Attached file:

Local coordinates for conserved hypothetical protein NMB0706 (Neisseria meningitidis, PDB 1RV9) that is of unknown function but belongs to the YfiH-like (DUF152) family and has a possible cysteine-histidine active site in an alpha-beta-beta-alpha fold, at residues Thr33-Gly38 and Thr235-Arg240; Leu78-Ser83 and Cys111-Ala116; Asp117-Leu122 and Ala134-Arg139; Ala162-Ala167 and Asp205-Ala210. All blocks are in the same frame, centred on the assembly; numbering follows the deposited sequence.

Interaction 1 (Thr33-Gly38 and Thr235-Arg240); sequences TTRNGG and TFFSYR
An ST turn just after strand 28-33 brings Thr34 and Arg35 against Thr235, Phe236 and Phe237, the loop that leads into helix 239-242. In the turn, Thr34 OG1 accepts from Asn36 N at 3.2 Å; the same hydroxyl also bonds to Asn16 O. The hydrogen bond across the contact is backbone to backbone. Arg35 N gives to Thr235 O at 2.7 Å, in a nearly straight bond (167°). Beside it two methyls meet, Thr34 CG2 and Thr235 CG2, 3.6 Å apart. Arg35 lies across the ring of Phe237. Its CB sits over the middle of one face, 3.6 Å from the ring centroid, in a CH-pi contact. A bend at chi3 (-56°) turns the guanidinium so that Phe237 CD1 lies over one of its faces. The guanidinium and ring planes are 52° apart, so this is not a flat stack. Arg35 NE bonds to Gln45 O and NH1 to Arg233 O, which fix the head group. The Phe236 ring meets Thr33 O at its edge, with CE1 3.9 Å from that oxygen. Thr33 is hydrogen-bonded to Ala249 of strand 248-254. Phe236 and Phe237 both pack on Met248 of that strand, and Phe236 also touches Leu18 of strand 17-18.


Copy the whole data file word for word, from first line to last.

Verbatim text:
Local coordinates for conserved hypothetical protein NMB0706 (Neisseria meningitidis, PDB 1RV9) that is of unknown function but belongs to the YfiH-like (DUF152) family and has a possible cysteine-histidine active site in an alpha-beta-beta-alpha fold, at residues Thr33-Gly38 and Thr235-Arg240; Leu78-Ser83 and Cys111-Ala116; Asp117-Leu122 and Ala134-Arg139; Ala162-Ala167 and Asp205-Ala210. All blocks are in the same frame, centred on the assembly; numbering follows the deposited sequence.

Interaction 1 (Thr33-Gly38 and Thr235-Arg240); sequences TTRNGG and TFFSYR
An ST turn just after strand 28-33 brings Thr34 and Arg35 against Thr235, Phe236 and Phe237, the loop that leads into helix 239-242. In the turn, Thr34 OG1 accepts from Asn36 N at 3.2 Å; the same hydroxyl also bonds to Asn16 O. The hydrogen bond across the contact is backbone to backbone. Arg35 N gives to Thr235 O at 2.7 Å, in a nearly straight bond (167°). Beside it two methyls meet, Thr34 CG2 and Thr235 CG2, 3.6 Å apart. Arg35 lies across the ring of Phe237. Its CB sits over the middle of one face, 3.6 Å from the ring centroid, in a CH-pi contact. A bend at chi3 (-56°) turns the guanidinium so that Phe237 CD1 lies over one of its faces. The guanidinium and ring planes are 52° apart, so this is not a flat stack. Arg35 NE bonds to Gln45 O and NH1 to Arg233 O, which fix the head group. The Phe236 ring meets Thr33 O at its edge, with CE1 3.9 Å from that oxygen. Thr33 is hydrogen-bonded to Ala249 of strand 248-254. Phe236 and Phe237 both pack on Met248 of that strand, and Phe236 also touches Leu18 of strand 17-18.